Amazon’s price changes are a window into some of the media industry’s fundamental challenges
Amazon and supply-side platforms may have come to a temporary arrangement on how to process cost increases for advertiser demand over the next couple of months, but in the meantime, some big decisions will have to be made.
Amazon’s rise in the ad industry is well documented with its suite of advertising services equipped to rival its Big Tech peer set with media-generated revenue up 21% year on year during the last quarter, nearing $9.5 billion.
Among publishers especially, Amazon benefits from the fact that it’s simply ‘not Google’ – very much the establishment figure in online media monetization. Although, as Wall Street’s demand for further revenue growth steepens, it too has to wield both stick and carrot in equal measure, according to sources.
Shifting the cost
To recap, last month Amazon Publisher Services gave SSPs (or “TAM buyers” to use its precise wording) a four-week notification of a price change for access to its buyers. The cost is moving from $0.01 CPM to 2.5% of spend with the sticker shock causing some rancor and confusion in recent weeks.
SSPs were prepared to ‘eat’ the $0.01 CPM, but a 2.5% of spend fee is too bitter a pill to swallow with sources estimating costs could increase 4-to-5%, ergo the consensus among sell-side ad tech was that the cost would now have to be shared. And it’s from here that things kicked off with publishers receiving conflicting messages from APS and SSPs in the subsequent weeks.
According to multiple pieces of documentation seen, and verified, by Digiday, SSPs (in general) proposed levying the cost increase on publishers by reducing the monthly check they make out to media owners.
Although, a subsequent note from APS appeared to paint such proposals as contrary to their contracts, claiming that TAM runs a first-price auction with net bids, which ensures the highest bid wins and requires buyers to pay the publisher what they bid.
Such an interpretation suggests TAM buyers are contractually required to submit net bids to Amazon, and would thus deem the ‘gross bidding proposals‘ outlined by the SSPs above as invalid. These developments generated a state of mass confusion, not to mention anguish, among publishers.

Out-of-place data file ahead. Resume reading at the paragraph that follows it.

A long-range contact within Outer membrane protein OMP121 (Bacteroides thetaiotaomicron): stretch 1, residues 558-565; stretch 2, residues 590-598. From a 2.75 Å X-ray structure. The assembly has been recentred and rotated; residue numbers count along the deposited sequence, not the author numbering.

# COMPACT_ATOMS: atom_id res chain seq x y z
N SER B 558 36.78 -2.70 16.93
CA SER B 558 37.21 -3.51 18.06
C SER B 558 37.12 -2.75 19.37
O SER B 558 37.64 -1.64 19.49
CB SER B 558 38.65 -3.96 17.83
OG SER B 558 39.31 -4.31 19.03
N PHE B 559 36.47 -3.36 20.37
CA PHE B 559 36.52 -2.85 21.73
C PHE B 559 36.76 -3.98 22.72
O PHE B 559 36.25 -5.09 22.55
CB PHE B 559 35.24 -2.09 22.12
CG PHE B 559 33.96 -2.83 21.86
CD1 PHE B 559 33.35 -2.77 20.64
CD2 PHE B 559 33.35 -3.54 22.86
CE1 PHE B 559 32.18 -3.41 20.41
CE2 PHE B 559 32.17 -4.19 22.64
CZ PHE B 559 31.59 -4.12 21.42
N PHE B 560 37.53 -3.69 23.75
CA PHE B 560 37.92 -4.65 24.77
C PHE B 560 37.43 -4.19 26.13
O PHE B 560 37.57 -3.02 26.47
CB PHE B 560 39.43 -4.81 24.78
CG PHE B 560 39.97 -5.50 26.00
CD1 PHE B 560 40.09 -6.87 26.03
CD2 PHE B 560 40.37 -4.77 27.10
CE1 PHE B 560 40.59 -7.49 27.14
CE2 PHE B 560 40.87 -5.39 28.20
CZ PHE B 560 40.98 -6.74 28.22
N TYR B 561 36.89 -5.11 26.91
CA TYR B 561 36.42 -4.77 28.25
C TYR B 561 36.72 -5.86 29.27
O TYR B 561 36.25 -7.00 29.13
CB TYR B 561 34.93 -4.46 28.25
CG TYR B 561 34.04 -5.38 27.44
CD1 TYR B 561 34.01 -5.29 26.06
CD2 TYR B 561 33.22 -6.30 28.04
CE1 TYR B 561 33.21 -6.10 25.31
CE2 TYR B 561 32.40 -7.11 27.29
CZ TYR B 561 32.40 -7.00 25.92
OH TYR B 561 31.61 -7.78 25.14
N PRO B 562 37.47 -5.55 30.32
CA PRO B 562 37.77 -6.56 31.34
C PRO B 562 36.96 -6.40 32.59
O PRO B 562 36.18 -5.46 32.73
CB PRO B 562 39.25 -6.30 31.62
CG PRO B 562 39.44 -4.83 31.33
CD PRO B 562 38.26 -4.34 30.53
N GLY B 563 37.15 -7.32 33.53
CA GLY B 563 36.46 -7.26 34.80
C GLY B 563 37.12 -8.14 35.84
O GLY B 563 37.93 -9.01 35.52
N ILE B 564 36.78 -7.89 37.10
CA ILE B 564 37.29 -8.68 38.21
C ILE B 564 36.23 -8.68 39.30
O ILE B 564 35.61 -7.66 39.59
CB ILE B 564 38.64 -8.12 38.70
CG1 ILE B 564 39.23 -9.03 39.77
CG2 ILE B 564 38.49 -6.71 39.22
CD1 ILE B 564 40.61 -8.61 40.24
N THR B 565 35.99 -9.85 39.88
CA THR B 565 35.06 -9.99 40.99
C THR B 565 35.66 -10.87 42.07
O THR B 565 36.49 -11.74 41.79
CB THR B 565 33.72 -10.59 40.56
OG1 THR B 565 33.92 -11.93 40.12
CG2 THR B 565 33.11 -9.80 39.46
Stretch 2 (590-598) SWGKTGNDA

In short, an eleventh-hour compromise was reached, albeit temporary, with SSPs granted permission to bill publishers per their initial proposals, provided they have approval from individual media owners.
Although, multiple publisher-side sources questioned the likelihood of media owners granting SSPs permission to reduce their monthly paychecks. After all, who will welcome the prospect of earning less money?
According to one sell-side source, who requested anonymity as they were not cleared to speak with press, the actions of both APS and SSPs are disappointing and indicative of how the sector as a whole is at an impasse.
“You get to the point where you’re approaching the end of an innovation cycle of SSPs, and then everybody starts grinding for percentage points,” said the source, “when innovation stops and businesses don’t have as much value to bring this stuff starts to happen.”
Another source noted how most SSPs have grown used to “conducting an auction, and then just sending a price through.” Although APS’ proposals appear to require SSPs to adjust their prices in real-time, and this is “just not something that many of them [SSPs] have the systems to do,” added the source, who similarly was not cleared to speak with the media by their employer.
The development also raises the prospect of publishers migrating away from using APS’ monetization tools in preference for using PreBid, an open-source alternative to Big Tech that positions itself as the ‘friend of the publisher.’ Although, how many publishers will be able to cope with a potential reduction in Amazon demand?
Other publisher-side sources fear that the latest price hike is just the tip of the iceberg with a separate source noting how some publishers have been openly questioning if this is a case of APS emulating Google’s widely disliked approach. “The fact that Amazon can increase rates like they do have people worried that the rates will go up again… and again… and again,” added the source who declined to be named due to clients’ sensitivities.
Multiple sources told Digiday that Amazon is engaging in discussions with multiple SSPs ahead of the July 31 expiration of its ‘gross-bidding dispensation.’
So it appears as though there is a will to reach a resolution, but with such scaled challenges to be addressed in that time, will three months be enough to find one?
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